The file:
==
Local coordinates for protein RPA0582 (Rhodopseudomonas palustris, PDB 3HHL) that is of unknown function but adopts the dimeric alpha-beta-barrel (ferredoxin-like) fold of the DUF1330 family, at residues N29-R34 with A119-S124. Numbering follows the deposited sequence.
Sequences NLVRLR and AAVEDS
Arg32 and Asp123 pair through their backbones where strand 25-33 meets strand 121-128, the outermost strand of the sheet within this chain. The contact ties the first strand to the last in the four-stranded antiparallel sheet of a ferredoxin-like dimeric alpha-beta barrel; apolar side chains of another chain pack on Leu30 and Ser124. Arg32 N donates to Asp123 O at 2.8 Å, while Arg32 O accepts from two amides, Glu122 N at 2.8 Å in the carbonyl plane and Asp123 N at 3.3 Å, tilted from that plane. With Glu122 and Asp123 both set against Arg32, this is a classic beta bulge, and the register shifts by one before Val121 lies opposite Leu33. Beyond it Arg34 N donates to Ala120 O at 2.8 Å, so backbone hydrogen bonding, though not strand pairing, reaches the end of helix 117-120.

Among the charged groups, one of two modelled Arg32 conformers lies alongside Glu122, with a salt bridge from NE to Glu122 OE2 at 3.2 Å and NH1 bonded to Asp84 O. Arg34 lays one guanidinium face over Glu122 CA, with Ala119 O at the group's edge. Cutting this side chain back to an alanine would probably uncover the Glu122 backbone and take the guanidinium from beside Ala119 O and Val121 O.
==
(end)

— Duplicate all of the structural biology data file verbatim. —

Local coordinates for protein RPA0582 (Rhodopseudomonas palustris, PDB 3HHL) that is of unknown function but adopts the dimeric alpha-beta-barrel (ferredoxin-like) fold of the DUF1330 family, at residues N29-R34 with A119-S124. Numbering follows the deposited sequence.
Sequences NLVRLR and AAVEDS
Arg32 and Asp123 pair through their backbones where strand 25-33 meets strand 121-128, the outermost strand of the sheet within this chain. The contact ties the first strand to the last in the four-stranded antiparallel sheet of a ferredoxin-like dimeric alpha-beta barrel; apolar side chains of another chain pack on Leu30 and Ser124. Arg32 N donates to Asp123 O at 2.8 Å, while Arg32 O accepts from two amides, Glu122 N at 2.8 Å in the carbonyl plane and Asp123 N at 3.3 Å, tilted from that plane. With Glu122 and Asp123 both set against Arg32, this is a classic beta bulge, and the register shifts by one before Val121 lies opposite Leu33. Beyond it Arg34 N donates to Ala120 O at 2.8 Å, so backbone hydrogen bonding, though not strand pairing, reaches the end of helix 117-120.

Among the charged groups, one of two modelled Arg32 conformers lies alongside Glu122, with a salt bridge from NE to Glu122 OE2 at 3.2 Å and NH1 bonded to Asp84 O. Arg34 lays one guanidinium face over Glu122 CA, with Ala119 O at the group's edge. Cutting this side chain back to an alanine would probably uncover the Glu122 backbone and take the guanidinium from beside Ala119 O and Val121 O.